– I want to plan our donations for the year to use QCD because we always get the tax benefit of donations even if we take the Standard Deduction on our tax. When I use QCD I’m always getting the full tax benefit the donation. I would get no tax benefit if my Schedule A expenses, with our donations, added to less than the $27,700 Standard Deduction Patti and me for 2021.
– I want to estimate and maneuver our Taxable Income for the year for three reasons:
1) I take our total RMD in December and withhold A LOT of taxes to get to the total taxes we’ll pay for the year. We gain when I withhold almost all our Federal taxes for the year in December: I’ve gotten the interest-free use of tax dollars that I would have otherwise been paid earlier in the year; on average, that benefit is in the range of $1,000 per year. I also want to be accurate to avoid any penalties from withholding too little.
2) I want to possibly avoid a tax. The tax (in effect) that I want to avoid is a possible increase in Medicare Premiums. Medicare Premiums are deducted from our monthly Social Security benefits. The total premiums can increase based on prior year Taxable Income. The premiums increase when you cross thresholds of taxable income. If I didn’t plan and accidentally crossed a threshold by $1 of Taxable Income, Patti and I would pay an added $1,700 in added Medicare Premiums the following year. I don’t want to do that!!! This post shows the current thresholds.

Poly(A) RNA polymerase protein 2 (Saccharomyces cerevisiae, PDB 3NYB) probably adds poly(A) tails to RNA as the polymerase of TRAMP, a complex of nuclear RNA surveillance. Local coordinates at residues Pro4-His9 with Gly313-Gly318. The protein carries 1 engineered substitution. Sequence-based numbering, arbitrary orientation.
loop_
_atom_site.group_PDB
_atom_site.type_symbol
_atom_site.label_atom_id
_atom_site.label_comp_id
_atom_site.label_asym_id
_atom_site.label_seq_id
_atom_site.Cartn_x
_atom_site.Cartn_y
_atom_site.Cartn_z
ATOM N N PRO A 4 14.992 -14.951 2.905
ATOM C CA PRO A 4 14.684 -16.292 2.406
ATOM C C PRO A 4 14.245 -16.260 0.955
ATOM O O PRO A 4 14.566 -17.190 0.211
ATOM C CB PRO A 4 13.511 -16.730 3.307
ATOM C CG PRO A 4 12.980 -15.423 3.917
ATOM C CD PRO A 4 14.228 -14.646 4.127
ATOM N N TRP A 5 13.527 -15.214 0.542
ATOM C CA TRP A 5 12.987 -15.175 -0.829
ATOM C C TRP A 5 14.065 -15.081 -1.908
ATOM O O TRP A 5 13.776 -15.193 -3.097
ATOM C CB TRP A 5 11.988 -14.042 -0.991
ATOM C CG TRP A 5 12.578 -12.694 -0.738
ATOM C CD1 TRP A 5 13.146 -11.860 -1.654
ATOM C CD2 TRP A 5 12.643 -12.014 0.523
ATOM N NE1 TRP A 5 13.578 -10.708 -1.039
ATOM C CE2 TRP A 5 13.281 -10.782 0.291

I have some control over taxable income, since I have to decide what I will sell to get our total SSA for 2022 into cash by the end of this December. I can’t control the taxable income from RMD (Use of QCD helps.). But SSA is always greater than RMD: I have to decide what to sell in our taxable accounts – highest cost securities for lowest capital gains – or what to sell in my Roth account – no taxable income.
3) A small note at the bottom of my new card relates to longer term tax planning – beyond the current tax year. I need to think about the future tax bracket Patti and I might be in as our RMD grows. At expected returns for stocks and bonds, RMD could double over time. We could be pushed into a marginal tax bracket that I’d hate.
I can manage RMD two ways: 1) pay tax earlier at a lower rate now than I would pay in the future now by converting Traditional to Roth and 2) take my RMD when the market dips rather than on every December first: I will have a smaller amount in our Traditional IRAs and smaller future RMD than if I waited to take RMD until after the rebound.
Conclusion: I don’t look at my written plan, Appendix B in Nest Egg Care, very often. I’ve kept a 3 X 5 summary card on my desk in the cup with pens and pencils. I don’t look at that very often either, but I like that I have that short of a summary at my fingertips. I’ve had the same card for six years. I’d erase and replace a few numbers each December. It was looking dog-eared and wasn’t quite up to date. I describe my updated, neatly typed 3 X 5 card in this post. Not much has changed, but I did add a key task for tax planning every August.